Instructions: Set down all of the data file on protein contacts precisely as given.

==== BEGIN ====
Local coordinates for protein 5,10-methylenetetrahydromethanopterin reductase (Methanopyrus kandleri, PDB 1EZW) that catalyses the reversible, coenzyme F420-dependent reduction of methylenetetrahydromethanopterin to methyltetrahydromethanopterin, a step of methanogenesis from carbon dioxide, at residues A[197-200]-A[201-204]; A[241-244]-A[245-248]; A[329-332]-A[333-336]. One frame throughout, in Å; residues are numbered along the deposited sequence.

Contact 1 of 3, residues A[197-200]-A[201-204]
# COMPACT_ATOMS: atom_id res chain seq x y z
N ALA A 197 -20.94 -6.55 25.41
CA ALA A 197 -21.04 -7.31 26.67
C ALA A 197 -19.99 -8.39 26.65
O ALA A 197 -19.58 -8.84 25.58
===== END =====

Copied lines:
Local coordinates for protein 5,10-methylenetetrahydromethanopterin reductase (Methanopyrus kandleri, PDB 1EZW) that catalyses the reversible, coenzyme F420-dependent reduction of methylenetetrahydromethanopterin to methyltetrahydromethanopterin, a step of methanogenesis from carbon dioxide, at residues A[197-200]-A[201-204]; A[241-244]-A[245-248]; A[329-332]-A[333-336]. One frame throughout, in Å; residues are numbered along the deposited sequence.

Contact 1 of 3, residues A[197-200]-A[201-204]
# COMPACT_ATOMS: atom_id res chain seq x y z
N ALA A 197 -20.94 -6.55 25.41
CA ALA A 197 -21.04 -7.31 26.67
C ALA A 197 -19.99 -8.39 26.65
O ALA A 197 -19.58 -8.84 25.58